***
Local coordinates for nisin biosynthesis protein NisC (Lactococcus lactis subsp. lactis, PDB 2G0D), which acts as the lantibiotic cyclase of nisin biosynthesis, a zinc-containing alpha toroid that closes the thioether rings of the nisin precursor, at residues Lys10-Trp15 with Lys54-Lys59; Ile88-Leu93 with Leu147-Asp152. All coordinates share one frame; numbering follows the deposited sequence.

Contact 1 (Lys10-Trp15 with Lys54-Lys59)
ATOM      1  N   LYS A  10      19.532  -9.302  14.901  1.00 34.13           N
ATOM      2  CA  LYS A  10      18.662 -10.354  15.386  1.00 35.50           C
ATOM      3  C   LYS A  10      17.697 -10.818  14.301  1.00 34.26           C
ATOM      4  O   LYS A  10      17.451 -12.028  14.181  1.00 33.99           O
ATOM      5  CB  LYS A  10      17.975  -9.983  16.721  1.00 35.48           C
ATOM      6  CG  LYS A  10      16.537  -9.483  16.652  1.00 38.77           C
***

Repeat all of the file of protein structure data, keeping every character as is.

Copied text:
Local coordinates for nisin biosynthesis protein NisC (Lactococcus lactis subsp. lactis, PDB 2G0D), which acts as the lantibiotic cyclase of nisin biosynthesis, a zinc-containing alpha toroid that closes the thioether rings of the nisin precursor, at residues Lys10-Trp15 with Lys54-Lys59; Ile88-Leu93 with Leu147-Asp152. All coordinates share one frame; numbering follows the deposited sequence.

Contact 1 (Lys10-Trp15 with Lys54-Lys59)
ATOM      1  N   LYS A  10      19.532  -9.302  14.901  1.00 34.13           N
ATOM      2  CA  LYS A  10      18.662 -10.354  15.386  1.00 35.50           C
ATOM      3  C   LYS A  10      17.697 -10.818  14.301  1.00 34.26           C
ATOM      4  O   LYS A  10      17.451 -12.028  14.181  1.00 33.99           O
ATOM      5  CB  LYS A  10      17.975  -9.983  16.721  1.00 35.48           C
ATOM      6  CG  LYS A  10      16.537  -9.483  16.652  1.00 38.77           C